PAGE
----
Feb. 23, 2014 Gospel Lection; Matthew 5:38-48; Comments on the Greek text

Feb. 23, 2014 Gospel Lection

Matthew 5:38-48

Mt 5:38 Ἠκούσατε ὅτι ἐρρέθη· Ὀφθαλμὸν ἀντὶ[A] ὀφθαλμοῦ καὶ ὀδόντα ἀντὶ ὀδόντος. You heard that it was said, “an eye for an eye and a tooth for a tooth.”
Mt 5:39 ἐγὼ δὲ λέγω ὑμῖν μὴ ἀντιστῆναι τῷ πονηρῷ[B]· ἀλλ’ ὅστις σε[C] ῥαπίζει εἰς[D] τὴν δεξιὰν σιαγόνα, στρέψον αὐτῷ καὶ τὴν ἄλλην· But I tell you not to oppose the evil one, but whoever strikes you on the right cheek, turn to him also the other [one].
Mt 5:40 καὶ τῷ θέλοντί σοι κριθῆναι καὶ τὸν χιτῶνά[E] σου λαβεῖν, ἄφες[F] αὐτῷ καὶ τὸ ἱμάτιον[G]· And to the one who wants to go to court with you and to take your tunic, allow him also the cloak.
Mt 5:41 καὶ ὅστις σε ἀγγαρεύσει[H] μίλιον ἕν, ὕπαγε μετ’ αὐτοῦ δύο. And whoever compels you [to go] one mile, go with him two.
Mt 5:42 τῷ αἰτοῦντί[I] σε δός, καὶ τὸν θέλοντα ἀπὸ σοῦ δανίσασθαι μὴ ἀποστραφῇς.[J] Give to the one who asks you, and do not turn away the one seeking to borrow from you.
Mt 5:43 Ἠκούσατε ὅτι ἐρρέθη· Ἀγαπήσεις τὸν πλησίον σου καὶ μισήσεις τὸν ἐχθρόν σου. You heard that it was said, “You shall love your neighbor and you shall hate your enemy.”
Mt 5:44 ἐγὼ δὲ λέγω ὑμῖν, ἀγαπᾶτε[K] τοὺς ἐχθροὺς ὑμῶν καὶ προσεύχεσθε ὑπὲρ τῶν διωκόντων ὑμᾶς· But I tell you, love your enemies and pray for those who persecute you,
Mt 5:45 ὅπως γένησθε[L] υἱοὶ τοῦ πατρὸς ὑμῶν τοῦ ἐν οὐρανοῖς, ὅτι τὸν ἥλιον αὐτοῦ ἀνατέλλει ἐπὶ [M]πονηροὺς καὶ ἀγαθοὺς καὶ βρέχει ἐπὶ δικαίους[N] καὶ ἀδίκους. So that you may become sons [and daughters] of your father who is in [the] heavens.  Because he causes the sun to rise on [the] wicked and [the] good, and he sends rain on [the] righteous and unrighteous.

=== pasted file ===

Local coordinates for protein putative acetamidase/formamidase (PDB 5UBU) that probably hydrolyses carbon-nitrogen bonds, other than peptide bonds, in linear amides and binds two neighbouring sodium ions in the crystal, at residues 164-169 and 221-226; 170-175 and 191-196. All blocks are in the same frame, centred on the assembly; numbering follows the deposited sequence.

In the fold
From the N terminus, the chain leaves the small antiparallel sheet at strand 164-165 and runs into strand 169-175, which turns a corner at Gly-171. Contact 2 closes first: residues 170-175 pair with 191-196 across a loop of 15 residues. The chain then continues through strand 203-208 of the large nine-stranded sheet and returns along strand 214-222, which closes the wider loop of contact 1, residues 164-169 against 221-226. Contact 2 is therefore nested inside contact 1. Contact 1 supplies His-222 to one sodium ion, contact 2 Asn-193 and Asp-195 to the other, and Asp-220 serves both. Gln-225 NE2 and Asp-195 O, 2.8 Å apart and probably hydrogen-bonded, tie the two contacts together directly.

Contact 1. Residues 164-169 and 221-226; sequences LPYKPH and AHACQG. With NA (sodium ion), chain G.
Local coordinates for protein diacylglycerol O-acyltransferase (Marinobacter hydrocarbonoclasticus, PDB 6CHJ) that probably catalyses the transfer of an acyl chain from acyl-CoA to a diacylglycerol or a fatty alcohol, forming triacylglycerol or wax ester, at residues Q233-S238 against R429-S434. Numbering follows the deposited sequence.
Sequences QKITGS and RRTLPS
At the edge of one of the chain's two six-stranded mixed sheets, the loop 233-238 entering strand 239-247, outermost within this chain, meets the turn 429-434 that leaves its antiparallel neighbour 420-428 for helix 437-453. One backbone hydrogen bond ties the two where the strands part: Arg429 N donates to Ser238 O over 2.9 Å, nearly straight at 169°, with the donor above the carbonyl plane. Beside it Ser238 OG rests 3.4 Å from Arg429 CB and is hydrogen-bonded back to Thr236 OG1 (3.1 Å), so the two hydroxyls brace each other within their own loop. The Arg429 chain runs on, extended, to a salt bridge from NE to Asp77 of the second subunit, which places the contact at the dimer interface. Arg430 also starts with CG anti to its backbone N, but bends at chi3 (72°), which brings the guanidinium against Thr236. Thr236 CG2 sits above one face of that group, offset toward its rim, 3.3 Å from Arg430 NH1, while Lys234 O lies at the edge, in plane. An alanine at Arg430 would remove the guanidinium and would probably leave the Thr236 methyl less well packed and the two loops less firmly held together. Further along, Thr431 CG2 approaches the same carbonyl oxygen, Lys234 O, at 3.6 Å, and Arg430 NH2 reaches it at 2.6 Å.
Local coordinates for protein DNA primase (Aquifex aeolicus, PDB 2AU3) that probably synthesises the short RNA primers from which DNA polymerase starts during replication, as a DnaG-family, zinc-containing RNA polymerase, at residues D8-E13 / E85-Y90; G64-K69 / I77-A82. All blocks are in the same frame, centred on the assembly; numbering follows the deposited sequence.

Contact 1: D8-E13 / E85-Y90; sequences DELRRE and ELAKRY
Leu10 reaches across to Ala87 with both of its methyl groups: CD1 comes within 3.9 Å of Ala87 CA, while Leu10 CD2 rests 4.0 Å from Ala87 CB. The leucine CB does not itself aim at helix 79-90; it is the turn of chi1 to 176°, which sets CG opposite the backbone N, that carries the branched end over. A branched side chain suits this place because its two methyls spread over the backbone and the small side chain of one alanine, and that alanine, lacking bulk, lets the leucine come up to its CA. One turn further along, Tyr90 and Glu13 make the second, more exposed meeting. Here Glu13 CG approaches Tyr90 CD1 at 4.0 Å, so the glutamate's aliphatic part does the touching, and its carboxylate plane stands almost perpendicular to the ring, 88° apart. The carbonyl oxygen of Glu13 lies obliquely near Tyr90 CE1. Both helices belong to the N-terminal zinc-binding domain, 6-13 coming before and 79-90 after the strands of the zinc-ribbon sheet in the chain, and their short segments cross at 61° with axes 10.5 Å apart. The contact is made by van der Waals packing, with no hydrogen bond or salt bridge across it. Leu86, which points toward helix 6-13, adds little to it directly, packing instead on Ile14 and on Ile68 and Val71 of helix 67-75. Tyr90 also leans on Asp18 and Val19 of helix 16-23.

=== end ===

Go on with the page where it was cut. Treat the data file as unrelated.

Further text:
Mt 5:46 ἐὰν γὰρ ἀγαπήσητε[O] τοὺς ἀγαπῶντας ὑμᾶς, τίνα μισθὸν ἔχετε; οὐχὶ καὶ οἱ τελῶναι τὸ αὐτὸ ποιοῦσιν; For if you love those who love you, what reward do you have?  Do not even the tax collectors do the same thing?
Mt 5:47 καὶ ἐὰν ἀσπάσησθε τοὺς ἀδελφοὺς ὑμῶν μόνον, τί περισσὸν[P] ποιεῖτε; οὐχὶ[Q] καὶ οἱ ἐθνικοὶ τὸ αὐτὸ ποιοῦσιν; And if you greet only your brothers [and sisters], what are you doing [that is] remarkable?  Do not even the gentiles do the same thing?
Mt 5:48 Ἔσεσθε οὖν ὑμεῖς τέλειοι[R] ὡς ὁ πατὴρ ὑμῶν ὁ οὐράνιος τέλειός ἐστιν. Therefore, you shall be complete, as your heavenly Father is complete.

[A] Literally “in place of.”

[B] Ambiguous in the Greek alone as to whether this is The Evil One, or just someone who is evil.

[C] Note the prominence of the singular “you” throughout this text, which focuses here on the individual response.

[D] Literally “strikes you into the right cheek.”

[E] The bottom layer worn against the skin

[F] The focus here is not so much on active giving as on non-resistance.

[G] An outer garment.

[H] Cf. Matt 27:32, where the same verb occurs.

[I] Should we emphasize the present tense (“give to the one who continually asks you”)?

[J] One form for prohibitions in Greek is μὴ + the aorist subjunctive, as we see here

[K] Note both imperatives in this verse are present tense, indicating continuous, repeated, or habitual action that is commanded.  Note also that from this point onward, we have commands using you-plural, rather than the singular, as in the earlier verses.

[L] “Be” or “become” here?  Is love for enemies the means by which we become children of God, or the means by which our identity as children of God is made evident?  The Greek could be translated either way, though the verb is stronger than the regular form of the verb “to be” (εἰμί).

[M] The absence of definite articles gives a generalizing force here.

[N] Or “just and unjust.”

[O] Love in the sense of devotion and loyalty.

[P] Literally, “What more are you doing (than anyone else)?”

[Q] And the expected answer, of course, is “yes.”

[R] Not easy to translate, but “perfect” doesn’t quite do it.  The focus is not on the absence of defect, but rather on the full actualization  of all that is required.

Advertisements